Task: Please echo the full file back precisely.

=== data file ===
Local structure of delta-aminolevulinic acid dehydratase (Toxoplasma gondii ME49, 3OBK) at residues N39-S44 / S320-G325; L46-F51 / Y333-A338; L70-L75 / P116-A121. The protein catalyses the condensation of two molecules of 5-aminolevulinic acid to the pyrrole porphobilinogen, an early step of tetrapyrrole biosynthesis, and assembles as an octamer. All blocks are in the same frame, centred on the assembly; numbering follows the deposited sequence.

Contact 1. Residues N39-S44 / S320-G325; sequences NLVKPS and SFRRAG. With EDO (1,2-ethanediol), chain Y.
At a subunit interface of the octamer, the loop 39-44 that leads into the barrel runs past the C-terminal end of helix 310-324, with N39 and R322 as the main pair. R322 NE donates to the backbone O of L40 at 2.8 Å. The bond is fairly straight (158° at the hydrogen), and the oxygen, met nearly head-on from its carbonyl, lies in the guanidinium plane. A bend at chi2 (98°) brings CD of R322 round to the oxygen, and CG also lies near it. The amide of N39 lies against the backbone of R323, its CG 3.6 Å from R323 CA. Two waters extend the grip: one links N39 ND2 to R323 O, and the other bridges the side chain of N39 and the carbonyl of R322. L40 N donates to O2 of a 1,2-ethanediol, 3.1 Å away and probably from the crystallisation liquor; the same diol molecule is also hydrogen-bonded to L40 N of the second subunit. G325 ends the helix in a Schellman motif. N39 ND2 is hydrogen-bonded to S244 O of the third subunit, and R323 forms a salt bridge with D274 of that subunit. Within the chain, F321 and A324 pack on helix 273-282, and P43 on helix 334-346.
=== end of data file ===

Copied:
Local structure of delta-aminolevulinic acid dehydratase (Toxoplasma gondii ME49, 3OBK) at residues N39-S44 / S320-G325; L46-F51 / Y333-A338; L70-L75 / P116-A121. The protein catalyses the condensation of two molecules of 5-aminolevulinic acid to the pyrrole porphobilinogen, an early step of tetrapyrrole biosynthesis, and assembles as an octamer. All blocks are in the same frame, centred on the assembly; numbering follows the deposited sequence.

Contact 1. Residues N39-S44 / S320-G325; sequences NLVKPS and SFRRAG. With EDO (1,2-ethanediol), chain Y.
At a subunit interface of the octamer, the loop 39-44 that leads into the barrel runs past the C-terminal end of helix 310-324, with N39 and R322 as the main pair. R322 NE donates to the backbone O of L40 at 2.8 Å. The bond is fairly straight (158° at the hydrogen), and the oxygen, met nearly head-on from its carbonyl, lies in the guanidinium plane. A bend at chi2 (98°) brings CD of R322 round to the oxygen, and CG also lies near it. The amide of N39 lies against the backbone of R323, its CG 3.6 Å from R323 CA. Two waters extend the grip: one links N39 ND2 to R323 O, and the other bridges the side chain of N39 and the carbonyl of R322. L40 N donates to O2 of a 1,2-ethanediol, 3.1 Å away and probably from the crystallisation liquor; the same diol molecule is also hydrogen-bonded to L40 N of the second subunit. G325 ends the helix in a Schellman motif. N39 ND2 is hydrogen-bonded to S244 O of the third subunit, and R323 forms a salt bridge with D274 of that subunit. Within the chain, F321 and A324 pack on helix 273-282, and P43 on helix 334-346.